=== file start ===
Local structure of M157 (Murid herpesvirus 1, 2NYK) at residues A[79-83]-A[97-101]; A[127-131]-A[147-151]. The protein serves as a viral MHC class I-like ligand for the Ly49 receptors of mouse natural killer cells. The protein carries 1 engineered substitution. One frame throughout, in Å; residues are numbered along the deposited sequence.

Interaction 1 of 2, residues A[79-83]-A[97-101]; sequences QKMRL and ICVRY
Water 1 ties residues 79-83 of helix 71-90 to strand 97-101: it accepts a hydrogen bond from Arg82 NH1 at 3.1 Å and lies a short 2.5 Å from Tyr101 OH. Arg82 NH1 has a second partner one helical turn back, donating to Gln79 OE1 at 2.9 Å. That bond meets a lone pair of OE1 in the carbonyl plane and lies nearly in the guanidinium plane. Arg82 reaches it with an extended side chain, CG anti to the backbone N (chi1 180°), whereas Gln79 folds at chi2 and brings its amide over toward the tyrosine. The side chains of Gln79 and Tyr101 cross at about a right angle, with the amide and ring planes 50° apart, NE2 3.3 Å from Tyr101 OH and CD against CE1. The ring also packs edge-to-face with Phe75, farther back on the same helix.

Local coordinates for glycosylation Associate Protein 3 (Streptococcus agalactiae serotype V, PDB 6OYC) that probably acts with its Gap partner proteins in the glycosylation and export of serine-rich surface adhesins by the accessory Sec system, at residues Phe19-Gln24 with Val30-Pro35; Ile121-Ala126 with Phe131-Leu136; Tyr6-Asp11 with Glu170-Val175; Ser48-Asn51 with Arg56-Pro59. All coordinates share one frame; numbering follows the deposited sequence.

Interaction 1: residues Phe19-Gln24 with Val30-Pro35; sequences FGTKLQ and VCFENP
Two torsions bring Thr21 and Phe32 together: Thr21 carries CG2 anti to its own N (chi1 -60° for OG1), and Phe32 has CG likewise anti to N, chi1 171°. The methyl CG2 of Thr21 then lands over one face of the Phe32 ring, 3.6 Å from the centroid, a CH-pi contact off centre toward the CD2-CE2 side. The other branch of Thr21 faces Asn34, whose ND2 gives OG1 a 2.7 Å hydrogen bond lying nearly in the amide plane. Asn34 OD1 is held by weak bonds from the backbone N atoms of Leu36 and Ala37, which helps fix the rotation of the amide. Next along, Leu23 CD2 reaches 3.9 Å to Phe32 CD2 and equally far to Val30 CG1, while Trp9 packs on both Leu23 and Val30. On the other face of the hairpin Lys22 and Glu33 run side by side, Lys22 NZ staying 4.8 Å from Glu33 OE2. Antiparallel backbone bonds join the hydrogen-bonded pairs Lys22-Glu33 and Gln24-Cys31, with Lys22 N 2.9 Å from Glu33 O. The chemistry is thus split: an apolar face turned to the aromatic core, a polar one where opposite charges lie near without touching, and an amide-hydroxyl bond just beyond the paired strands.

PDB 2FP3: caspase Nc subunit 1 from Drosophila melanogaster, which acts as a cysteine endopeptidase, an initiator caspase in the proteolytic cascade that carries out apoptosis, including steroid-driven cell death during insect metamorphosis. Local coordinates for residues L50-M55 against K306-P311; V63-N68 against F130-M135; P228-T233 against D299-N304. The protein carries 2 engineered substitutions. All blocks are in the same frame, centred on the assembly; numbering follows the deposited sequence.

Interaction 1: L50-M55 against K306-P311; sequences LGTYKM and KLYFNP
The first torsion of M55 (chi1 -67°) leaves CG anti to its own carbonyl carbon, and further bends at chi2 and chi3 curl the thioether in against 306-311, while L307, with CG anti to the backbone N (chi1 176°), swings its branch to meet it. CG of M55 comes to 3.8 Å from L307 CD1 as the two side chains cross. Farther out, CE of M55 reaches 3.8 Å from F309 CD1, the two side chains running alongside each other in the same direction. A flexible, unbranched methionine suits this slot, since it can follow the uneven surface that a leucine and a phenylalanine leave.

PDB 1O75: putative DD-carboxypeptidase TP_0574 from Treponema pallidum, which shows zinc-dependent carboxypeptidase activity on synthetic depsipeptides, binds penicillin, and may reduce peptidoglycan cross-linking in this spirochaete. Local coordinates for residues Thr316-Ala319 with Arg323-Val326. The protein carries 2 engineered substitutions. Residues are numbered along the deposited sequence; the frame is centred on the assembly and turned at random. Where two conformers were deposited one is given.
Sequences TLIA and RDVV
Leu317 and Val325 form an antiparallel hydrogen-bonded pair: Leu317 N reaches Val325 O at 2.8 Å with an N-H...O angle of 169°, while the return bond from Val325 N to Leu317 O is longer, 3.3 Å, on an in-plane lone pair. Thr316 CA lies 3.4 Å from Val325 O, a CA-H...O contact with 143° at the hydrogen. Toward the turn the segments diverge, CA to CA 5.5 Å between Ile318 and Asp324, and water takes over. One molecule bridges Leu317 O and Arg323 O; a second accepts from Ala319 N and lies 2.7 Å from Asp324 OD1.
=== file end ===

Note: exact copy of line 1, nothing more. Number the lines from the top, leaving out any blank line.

Local structure of M157 (Murid herpesvirus 1, 2NYK) at residues A[79-83]-A[97-101]; A[127-131]-A[147-151]. The protein serves as a viral MHC class I-like ligand for the Ly49 receptors of mouse natural killer cells. The protein carries 1 engineered substitution. One frame throughout, in Å; residues are numbered along the deposited sequence.